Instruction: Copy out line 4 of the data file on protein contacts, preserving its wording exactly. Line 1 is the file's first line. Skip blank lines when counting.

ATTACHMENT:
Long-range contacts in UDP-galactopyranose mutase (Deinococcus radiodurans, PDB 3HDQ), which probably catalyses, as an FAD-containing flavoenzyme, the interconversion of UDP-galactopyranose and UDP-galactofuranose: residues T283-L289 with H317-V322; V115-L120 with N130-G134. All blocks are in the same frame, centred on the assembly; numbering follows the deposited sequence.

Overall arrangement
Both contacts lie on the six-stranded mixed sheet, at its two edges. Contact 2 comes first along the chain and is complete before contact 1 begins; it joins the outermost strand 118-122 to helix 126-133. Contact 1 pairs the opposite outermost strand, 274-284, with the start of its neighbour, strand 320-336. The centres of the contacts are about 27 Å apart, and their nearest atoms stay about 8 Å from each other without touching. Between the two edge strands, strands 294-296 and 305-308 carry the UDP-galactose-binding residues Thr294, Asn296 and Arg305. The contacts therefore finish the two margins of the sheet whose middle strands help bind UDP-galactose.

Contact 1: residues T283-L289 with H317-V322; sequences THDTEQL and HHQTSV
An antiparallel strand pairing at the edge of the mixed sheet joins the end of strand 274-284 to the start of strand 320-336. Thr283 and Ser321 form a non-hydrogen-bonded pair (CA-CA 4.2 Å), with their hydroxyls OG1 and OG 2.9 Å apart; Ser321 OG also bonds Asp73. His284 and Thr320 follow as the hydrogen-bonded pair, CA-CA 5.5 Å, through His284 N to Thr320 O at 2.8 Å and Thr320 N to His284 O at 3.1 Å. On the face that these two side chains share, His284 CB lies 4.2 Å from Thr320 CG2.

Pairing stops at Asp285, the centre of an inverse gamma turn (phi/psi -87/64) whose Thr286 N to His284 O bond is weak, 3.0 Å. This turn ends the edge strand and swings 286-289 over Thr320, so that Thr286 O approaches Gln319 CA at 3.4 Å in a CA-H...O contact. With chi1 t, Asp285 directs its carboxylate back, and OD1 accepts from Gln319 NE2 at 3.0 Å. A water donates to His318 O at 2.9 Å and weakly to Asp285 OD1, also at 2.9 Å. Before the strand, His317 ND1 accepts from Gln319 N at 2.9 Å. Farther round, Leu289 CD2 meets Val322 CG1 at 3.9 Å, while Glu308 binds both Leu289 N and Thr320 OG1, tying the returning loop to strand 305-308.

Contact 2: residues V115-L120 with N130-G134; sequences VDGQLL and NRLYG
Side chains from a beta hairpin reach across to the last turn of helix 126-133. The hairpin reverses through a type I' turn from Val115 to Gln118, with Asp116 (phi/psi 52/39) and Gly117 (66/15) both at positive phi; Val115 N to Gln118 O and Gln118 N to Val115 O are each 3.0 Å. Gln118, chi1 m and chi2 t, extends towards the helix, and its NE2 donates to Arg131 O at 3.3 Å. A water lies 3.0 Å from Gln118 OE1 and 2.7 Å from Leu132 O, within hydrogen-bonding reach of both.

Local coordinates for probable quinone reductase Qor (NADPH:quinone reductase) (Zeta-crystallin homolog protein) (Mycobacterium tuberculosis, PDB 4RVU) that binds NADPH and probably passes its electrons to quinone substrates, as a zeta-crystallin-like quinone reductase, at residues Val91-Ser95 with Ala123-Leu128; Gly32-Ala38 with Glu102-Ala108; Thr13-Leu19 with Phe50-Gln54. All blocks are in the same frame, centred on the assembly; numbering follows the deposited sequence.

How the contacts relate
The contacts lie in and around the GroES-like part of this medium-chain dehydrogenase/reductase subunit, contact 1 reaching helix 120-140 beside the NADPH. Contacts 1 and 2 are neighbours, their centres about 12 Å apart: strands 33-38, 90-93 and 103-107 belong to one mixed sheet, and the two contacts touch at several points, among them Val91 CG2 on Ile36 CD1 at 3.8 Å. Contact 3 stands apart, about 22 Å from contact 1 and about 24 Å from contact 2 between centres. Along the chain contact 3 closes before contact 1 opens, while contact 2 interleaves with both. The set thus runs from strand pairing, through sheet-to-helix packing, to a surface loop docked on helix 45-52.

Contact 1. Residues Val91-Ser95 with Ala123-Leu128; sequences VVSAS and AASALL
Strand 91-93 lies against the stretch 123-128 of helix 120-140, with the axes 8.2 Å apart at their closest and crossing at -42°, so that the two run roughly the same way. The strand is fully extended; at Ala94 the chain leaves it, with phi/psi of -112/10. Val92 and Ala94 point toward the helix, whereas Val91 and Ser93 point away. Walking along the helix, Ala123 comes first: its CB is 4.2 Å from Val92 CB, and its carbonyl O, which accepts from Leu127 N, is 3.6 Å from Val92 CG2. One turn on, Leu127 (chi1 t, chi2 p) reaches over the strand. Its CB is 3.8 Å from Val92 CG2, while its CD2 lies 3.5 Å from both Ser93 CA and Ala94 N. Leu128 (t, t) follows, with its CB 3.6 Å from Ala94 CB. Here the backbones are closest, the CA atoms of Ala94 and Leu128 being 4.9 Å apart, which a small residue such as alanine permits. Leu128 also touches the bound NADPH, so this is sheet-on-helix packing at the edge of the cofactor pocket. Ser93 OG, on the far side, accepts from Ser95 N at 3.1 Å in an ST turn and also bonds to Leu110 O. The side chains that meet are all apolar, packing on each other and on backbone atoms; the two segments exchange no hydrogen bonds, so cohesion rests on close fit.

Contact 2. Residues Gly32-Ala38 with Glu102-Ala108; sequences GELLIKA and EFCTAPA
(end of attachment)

Contact 1: residues T283-L289 with H317-V322; sequences THDTEQL and HHQTSV